Might be rare in Trafalgar Square

Serving our remote West Highlands community is a single bus that runs the single roadway in and out to Inverness each day except Sunday. Sundays here still are days of rest when only the more careless of incomers will hang out their washing or display any other sign, or any sound of domestic work. Sunday, you see, follows Genesis in that it is a day for the worship of the Almighty.

The bus leaves after eight in the morning and arrives back after seven in the evening following a two hour drive across some of the most beautiful, unbuiltover landscapes in all of these islands. On alternate days the bus is driven by a young man and an old(er) man, Highlanders both and with the natural good manners, intelligence and strength of character peculiar to those of that heritage. Sometimes in the winter they need all of those qualities if they are to bring their charges home safely in the face - the teeth indeed - of the most appalling weather. True, the younger man is said to drive with more, let us say, bravado than the older, but both almost always manage to depart and arrive on scheduled time.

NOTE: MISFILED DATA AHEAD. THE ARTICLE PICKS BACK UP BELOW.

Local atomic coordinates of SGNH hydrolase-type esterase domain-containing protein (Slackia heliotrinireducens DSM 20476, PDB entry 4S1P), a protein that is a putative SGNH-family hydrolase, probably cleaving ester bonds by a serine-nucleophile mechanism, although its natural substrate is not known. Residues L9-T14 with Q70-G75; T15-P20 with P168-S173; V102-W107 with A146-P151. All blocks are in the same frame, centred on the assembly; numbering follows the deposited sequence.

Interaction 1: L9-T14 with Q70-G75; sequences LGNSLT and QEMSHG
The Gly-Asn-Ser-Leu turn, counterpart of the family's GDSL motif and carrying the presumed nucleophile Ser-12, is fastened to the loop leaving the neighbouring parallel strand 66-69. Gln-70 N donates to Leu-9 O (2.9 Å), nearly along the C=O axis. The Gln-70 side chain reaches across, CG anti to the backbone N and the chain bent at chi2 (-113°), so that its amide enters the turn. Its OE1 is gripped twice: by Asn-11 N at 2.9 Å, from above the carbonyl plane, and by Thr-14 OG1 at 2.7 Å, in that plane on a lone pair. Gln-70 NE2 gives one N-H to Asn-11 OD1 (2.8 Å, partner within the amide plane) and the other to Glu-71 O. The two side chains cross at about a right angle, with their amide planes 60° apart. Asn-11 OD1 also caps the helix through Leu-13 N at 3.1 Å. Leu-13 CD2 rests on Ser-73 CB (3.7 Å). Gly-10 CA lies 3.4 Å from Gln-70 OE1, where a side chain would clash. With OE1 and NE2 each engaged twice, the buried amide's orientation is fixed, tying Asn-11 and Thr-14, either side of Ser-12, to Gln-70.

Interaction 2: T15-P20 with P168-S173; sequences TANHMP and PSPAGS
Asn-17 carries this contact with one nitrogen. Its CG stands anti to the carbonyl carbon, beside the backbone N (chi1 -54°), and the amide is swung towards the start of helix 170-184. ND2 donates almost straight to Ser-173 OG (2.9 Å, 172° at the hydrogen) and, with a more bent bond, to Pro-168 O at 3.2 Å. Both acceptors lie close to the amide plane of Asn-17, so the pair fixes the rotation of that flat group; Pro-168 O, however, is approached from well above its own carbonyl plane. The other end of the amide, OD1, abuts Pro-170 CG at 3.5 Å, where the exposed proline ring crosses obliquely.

Some years ago I was to take the bus to Inverness, there to catch a train for York where was to be the funeral of a dearly loved relative.  Taking my seat I searched the pockets of my new coat - one of those multi-pocketted outdoor marvels - only to find no sign of my wallet. No money, no train tickets equals no way. I rushed in panic to the front as the bus pulled away. 'Stop, Dougie', I said. 'Let me off. I've left my wallet at home'. Dougie smiled his open, enigmatic, kindly smile, and with his usual quiet skill turned his bus around on the narrow road, just drove me home. Two and a half miles in the opposite direction up a single track road! And not a word of complaint from my fellow passengers, who were now sure to be late into Inverness! 

 I couldn't find the missing wallet at home even after much ransacking. More panic. 'Must have dropped it at the bus stop' I muttered. But in the safety and with the benefit of the years I can reveal that Delia is very, very good at finding things. She searched my coat. In a previously unsuspected pocket ... you can guess the rest. I think Dougie guessed at the time but I of course said nothing as I infomed him and the others that - well, let's just say I bent the facts.

Can't imagine anything like that in downtown New York city or London's Trafalgar Square. There's a lovely line I remember from an erotic poem familiar to most ex-servicemen (National Service in my own distantly remembered case). The multi-adventurous Dead eyed Dick and Mexican Pete had burst into Black Mike's saloon and demanded of the 'forty ladies of the night' therein that they at once divest themselves of their tops. I cannot repeat here the following two lines but the final line in that verse goes: It might be rare in Trafalgar Square but not on the Rio Grande'.

For Rio Grande read Wester-Ross in the case of my own incident on the bus.
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